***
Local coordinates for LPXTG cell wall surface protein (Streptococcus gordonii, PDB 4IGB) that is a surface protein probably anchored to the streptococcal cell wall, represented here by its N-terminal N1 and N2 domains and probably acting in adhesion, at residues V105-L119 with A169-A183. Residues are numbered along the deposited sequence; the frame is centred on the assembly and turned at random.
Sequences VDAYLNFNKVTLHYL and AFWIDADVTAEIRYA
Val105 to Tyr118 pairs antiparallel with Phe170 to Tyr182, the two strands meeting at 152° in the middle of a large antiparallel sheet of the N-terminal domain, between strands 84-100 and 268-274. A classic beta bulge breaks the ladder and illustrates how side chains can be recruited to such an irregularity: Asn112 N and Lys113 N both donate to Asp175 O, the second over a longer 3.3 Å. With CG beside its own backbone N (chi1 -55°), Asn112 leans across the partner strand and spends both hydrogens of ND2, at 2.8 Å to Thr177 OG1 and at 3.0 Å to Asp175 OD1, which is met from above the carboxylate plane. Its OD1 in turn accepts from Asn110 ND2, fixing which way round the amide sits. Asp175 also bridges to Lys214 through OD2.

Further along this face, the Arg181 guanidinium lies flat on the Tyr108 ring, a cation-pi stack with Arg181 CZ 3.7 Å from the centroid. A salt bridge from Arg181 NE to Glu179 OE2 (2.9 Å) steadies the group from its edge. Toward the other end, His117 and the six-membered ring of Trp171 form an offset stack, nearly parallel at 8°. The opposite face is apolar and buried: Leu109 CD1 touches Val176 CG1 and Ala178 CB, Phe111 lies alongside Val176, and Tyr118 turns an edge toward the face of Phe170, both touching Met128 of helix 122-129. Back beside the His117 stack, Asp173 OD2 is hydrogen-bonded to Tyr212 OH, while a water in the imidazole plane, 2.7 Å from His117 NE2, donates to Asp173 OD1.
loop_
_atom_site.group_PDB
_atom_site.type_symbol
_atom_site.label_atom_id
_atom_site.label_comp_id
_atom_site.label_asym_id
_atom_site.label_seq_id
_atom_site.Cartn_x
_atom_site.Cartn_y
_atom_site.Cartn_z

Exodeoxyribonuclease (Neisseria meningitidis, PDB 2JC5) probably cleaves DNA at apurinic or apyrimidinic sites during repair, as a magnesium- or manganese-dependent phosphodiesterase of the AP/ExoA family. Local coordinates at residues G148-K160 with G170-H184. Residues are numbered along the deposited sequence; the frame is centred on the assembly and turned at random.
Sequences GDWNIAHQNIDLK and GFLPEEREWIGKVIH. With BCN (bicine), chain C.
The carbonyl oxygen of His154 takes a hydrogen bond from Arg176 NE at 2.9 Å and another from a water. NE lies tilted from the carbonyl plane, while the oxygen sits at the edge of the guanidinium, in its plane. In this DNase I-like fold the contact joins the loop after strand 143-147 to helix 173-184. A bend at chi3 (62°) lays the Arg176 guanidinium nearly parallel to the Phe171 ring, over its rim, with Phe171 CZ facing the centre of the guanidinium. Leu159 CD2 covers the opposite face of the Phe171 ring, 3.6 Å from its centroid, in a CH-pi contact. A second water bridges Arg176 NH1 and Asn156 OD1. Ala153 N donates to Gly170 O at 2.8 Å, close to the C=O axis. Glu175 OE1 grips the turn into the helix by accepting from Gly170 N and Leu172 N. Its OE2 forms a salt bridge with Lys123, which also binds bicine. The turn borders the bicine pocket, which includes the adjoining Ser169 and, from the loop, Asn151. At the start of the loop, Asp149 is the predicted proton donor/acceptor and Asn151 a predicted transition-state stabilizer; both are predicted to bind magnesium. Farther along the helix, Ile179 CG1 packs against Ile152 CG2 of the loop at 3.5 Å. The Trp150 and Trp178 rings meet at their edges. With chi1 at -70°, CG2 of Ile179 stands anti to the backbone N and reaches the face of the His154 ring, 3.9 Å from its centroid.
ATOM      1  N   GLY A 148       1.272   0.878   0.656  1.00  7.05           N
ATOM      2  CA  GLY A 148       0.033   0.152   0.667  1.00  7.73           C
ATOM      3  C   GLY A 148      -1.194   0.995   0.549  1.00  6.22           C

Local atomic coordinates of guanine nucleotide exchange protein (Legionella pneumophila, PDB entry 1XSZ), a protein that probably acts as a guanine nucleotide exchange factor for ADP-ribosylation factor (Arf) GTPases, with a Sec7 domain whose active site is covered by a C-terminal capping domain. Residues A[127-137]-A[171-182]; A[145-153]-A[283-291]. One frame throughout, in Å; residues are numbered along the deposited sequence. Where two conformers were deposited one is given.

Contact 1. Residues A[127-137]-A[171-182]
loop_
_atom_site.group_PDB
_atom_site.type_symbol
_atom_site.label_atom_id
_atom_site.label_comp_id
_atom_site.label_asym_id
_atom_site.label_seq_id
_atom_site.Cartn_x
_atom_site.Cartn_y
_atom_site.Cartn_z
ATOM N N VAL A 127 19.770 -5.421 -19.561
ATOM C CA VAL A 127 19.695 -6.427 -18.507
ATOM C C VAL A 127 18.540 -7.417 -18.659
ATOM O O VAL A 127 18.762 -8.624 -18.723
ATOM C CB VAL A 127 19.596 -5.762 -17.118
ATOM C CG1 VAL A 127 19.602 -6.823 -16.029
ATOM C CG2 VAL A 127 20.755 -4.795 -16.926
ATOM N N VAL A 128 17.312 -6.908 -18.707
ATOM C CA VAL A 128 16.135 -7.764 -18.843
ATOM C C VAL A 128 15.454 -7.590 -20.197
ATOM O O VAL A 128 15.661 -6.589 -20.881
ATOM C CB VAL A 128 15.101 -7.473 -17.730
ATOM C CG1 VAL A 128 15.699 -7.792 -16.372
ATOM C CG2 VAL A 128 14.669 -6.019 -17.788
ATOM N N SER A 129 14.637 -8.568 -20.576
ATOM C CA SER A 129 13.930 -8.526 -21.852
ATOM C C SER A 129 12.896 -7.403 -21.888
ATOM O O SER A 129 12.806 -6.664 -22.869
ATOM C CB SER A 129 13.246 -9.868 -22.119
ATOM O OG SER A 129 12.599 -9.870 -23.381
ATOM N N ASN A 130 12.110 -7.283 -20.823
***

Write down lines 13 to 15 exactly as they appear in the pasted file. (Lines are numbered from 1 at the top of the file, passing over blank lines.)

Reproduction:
_atom_site.Cartn_y
_atom_site.Cartn_z

Exodeoxyribonuclease (Neisseria meningitidis, PDB 2JC5) probably cleaves DNA at apurinic or apyrimidinic sites during repair, as a magnesium- or manganese-dependent phosphodiesterase of the AP/ExoA family. Local coordinates at residues G148-K160 with G170-H184. Residues are numbered along the deposited sequence; the frame is centred on the assembly and turned at random.